the paranormal: distance to psi and back

…Furthermore, most of us, even if not bored to death by statistics, are apt to look at parapsychology with the prejudices of nineteenth-century mechanistic science. Experimentation in thought transference or precognition is, we assume, a pastime for Victorian parlors, a futile exercise redolent in fraud. But this disjunction is truly ironic, since the idea of the universe as sublimely predictable clockwork is now in tatters. If we dismiss ESP and PK as “contradictory to the laws of physics,” we do so at a time of much uncertainty as to what these laws are, or what law is, and at a time when physics and psychic research seem at some points to be converging.

—Based on the finding of these and 7 other experiments on over 1,000 college undergraduates, Bem concluded his paper with the wish that psychologists would be more open to considering “impossible things” like the ability of the future to influence the present. He was convinced he’s done everything needed to prove things from his end, and the fact that the paper was published in a highly reputable journal would have assured that this was in fact a correctly done experiment.
The scientific world of academic psychology was, to say the least, horrified that such a paper could have been published. Not only did the premise of the study fail to make sense (you should apparently study for a test after taking it),—Read More:

Consider for example, the following brief passage from an essay by J. Robert Oppenheimer:

These two ways of thinking, the way of time and history and the way of eternity and of timelessness, are both part
of man’s effort to comprehend the world in which he lives. Neither is comprehended in the other nor reducible to it.
They are, as we have learned to say in physics, complementary views, each supplementing the other, neither telling the whole story. Let us return to this.

—If you’re one of the many millions of high school and college students who saw this series, you might remember the scene in the Research Methods episode in which Bem “The Magician” correctly “guesses” the card that a subject picks from a small number on a table. Bem pulls up his shirt and dramatically reveals a T-shirt underneath it with the exact same card on its front. Seems like ESP, right? However, as Bem “The Psychologist” reveals, he had a matching item in the room for each of the cards the subject could have picked. He explains: “There was never any possibility that chance was operating. I don’t leave things to chance, but a psychologist with a well-designed experiment, would have ruled out all of these things.”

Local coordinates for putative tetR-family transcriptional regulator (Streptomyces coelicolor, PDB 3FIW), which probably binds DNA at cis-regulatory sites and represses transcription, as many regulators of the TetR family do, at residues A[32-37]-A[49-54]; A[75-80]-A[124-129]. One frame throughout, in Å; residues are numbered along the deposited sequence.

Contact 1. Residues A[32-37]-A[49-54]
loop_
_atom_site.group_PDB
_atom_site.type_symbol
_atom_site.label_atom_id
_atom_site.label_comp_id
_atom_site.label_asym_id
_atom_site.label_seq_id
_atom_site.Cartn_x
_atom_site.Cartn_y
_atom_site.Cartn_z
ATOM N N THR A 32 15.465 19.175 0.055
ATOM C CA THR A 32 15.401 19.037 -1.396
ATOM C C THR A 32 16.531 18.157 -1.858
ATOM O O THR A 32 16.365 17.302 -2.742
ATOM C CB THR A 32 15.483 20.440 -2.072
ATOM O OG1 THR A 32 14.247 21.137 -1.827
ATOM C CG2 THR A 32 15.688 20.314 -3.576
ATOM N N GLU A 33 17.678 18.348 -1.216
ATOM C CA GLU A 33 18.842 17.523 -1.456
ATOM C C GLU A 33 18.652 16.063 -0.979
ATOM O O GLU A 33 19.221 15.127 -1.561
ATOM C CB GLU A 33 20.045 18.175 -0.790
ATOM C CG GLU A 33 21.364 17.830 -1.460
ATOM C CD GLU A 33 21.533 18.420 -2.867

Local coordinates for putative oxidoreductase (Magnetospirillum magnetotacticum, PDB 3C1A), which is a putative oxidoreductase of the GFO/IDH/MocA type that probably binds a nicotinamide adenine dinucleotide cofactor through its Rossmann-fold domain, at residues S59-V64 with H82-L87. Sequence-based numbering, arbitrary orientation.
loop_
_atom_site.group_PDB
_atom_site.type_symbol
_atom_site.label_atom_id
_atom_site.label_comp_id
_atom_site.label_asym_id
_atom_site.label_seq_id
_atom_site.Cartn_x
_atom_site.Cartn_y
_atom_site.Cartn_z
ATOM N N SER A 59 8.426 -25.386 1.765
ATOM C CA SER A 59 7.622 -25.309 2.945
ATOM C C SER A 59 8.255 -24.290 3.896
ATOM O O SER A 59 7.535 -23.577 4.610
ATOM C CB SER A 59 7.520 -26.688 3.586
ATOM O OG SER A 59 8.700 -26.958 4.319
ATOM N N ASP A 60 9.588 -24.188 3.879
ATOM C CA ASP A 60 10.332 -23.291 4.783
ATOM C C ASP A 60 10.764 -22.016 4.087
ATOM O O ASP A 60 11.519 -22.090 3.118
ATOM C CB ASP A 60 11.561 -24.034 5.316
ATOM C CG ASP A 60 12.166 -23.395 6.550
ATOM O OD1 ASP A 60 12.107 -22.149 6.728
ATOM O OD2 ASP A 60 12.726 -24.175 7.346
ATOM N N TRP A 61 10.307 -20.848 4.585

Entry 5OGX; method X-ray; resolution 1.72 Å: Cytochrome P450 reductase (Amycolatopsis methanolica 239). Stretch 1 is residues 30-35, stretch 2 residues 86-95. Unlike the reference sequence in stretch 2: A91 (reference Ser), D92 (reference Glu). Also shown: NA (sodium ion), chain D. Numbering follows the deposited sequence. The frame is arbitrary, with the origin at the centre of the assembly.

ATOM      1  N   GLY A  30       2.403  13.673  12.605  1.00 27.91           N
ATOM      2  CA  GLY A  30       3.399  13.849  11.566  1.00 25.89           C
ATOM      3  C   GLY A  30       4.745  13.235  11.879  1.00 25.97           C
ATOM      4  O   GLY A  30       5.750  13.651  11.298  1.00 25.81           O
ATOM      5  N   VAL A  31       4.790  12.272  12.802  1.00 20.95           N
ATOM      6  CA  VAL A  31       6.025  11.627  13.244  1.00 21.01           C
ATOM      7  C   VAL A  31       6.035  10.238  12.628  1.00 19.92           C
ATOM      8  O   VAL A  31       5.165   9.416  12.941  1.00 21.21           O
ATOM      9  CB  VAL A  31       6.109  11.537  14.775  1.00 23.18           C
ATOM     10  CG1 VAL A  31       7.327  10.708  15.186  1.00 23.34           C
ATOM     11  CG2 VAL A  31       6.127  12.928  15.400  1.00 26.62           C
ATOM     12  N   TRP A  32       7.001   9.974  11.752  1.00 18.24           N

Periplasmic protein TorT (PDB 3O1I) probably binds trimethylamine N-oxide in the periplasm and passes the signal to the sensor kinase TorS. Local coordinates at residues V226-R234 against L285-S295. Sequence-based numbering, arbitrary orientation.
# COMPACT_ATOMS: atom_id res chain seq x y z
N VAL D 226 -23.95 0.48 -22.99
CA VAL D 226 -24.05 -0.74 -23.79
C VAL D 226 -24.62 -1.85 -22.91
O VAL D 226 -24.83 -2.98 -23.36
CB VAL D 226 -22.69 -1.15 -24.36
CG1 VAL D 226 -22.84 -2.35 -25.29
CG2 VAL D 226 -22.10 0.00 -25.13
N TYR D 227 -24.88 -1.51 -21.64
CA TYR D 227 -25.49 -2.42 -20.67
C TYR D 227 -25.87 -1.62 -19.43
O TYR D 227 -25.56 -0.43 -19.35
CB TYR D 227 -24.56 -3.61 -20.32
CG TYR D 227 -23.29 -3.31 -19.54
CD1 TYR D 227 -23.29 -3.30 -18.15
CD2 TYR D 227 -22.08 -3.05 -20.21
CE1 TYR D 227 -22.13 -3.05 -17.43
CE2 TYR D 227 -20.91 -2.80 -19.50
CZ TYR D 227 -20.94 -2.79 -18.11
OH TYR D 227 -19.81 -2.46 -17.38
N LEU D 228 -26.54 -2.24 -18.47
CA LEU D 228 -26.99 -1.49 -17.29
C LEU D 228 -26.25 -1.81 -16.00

Did this famous psychologist correctly peer into his own future and see that someday he would be reporting on a study that would eventually fail his own test of scientific rigor? That would indeed be ironic. However, like many psychologists and non-psychologists who are fascinated by the paranormal, it’s just too easy to be misled into falling into the trap of letting our desire to see the future influence our ability to see the data smack dab in front of us.—Read More: image:

Had this been submitted to the general public twenty-five years ago, the odds are that very few people would have identified it as a scientist’s remark. What quaking bogs of Eastern flim-flam, what abandonment of destiny, lay beneath that phrase “the way of eternity and timelessness”? There was only one way, and we had it. It was logical, deterministic, linear, and technological: scientific, in a word.

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